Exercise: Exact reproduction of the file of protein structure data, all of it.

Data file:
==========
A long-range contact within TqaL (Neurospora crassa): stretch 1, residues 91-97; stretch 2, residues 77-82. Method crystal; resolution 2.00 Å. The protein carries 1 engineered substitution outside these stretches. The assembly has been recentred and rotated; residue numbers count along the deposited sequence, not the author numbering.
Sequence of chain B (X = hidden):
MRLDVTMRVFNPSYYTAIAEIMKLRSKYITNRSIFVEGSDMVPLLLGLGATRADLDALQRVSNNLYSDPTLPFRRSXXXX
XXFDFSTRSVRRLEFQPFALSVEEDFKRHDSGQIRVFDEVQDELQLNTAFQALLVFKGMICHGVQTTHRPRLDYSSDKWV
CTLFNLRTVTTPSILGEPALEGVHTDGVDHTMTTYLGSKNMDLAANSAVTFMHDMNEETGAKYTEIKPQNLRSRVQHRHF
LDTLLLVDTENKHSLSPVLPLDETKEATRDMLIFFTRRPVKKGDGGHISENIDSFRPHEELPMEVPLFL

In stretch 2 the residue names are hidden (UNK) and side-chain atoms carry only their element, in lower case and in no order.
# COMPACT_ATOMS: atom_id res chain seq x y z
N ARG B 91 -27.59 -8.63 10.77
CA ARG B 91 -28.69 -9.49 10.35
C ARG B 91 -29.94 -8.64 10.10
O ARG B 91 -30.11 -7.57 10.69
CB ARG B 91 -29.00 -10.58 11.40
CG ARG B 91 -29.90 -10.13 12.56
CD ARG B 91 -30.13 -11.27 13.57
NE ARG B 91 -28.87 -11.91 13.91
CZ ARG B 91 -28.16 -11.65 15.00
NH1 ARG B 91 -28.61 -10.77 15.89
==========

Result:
A long-range contact within TqaL (Neurospora crassa): stretch 1, residues 91-97; stretch 2, residues 77-82. Method crystal; resolution 2.00 Å. The protein carries 1 engineered substitution outside these stretches. The assembly has been recentred and rotated; residue numbers count along the deposited sequence, not the author numbering.
Sequence of chain B (X = hidden):
MRLDVTMRVFNPSYYTAIAEIMKLRSKYITNRSIFVEGSDMVPLLLGLGATRADLDALQRVSNNLYSDPTLPFRRSXXXX
XXFDFSTRSVRRLEFQPFALSVEEDFKRHDSGQIRVFDEVQDELQLNTAFQALLVFKGMICHGVQTTHRPRLDYSSDKWV
CTLFNLRTVTTPSILGEPALEGVHTDGVDHTMTTYLGSKNMDLAANSAVTFMHDMNEETGAKYTEIKPQNLRSRVQHRHF
LDTLLLVDTENKHSLSPVLPLDETKEATRDMLIFFTRRPVKKGDGGHISENIDSFRPHEELPMEVPLFL

In stretch 2 the residue names are hidden (UNK) and side-chain atoms carry only their element, in lower case and in no order.
# COMPACT_ATOMS: atom_id res chain seq x y z
N ARG B 91 -27.59 -8.63 10.77
CA ARG B 91 -28.69 -9.49 10.35
C ARG B 91 -29.94 -8.64 10.10
O ARG B 91 -30.11 -7.57 10.69
CB ARG B 91 -29.00 -10.58 11.40
CG ARG B 91 -29.90 -10.13 12.56
CD ARG B 91 -30.13 -11.27 13.57
NE ARG B 91 -28.87 -11.91 13.91
CZ ARG B 91 -28.16 -11.65 15.00
NH1 ARG B 91 -28.61 -10.77 15.89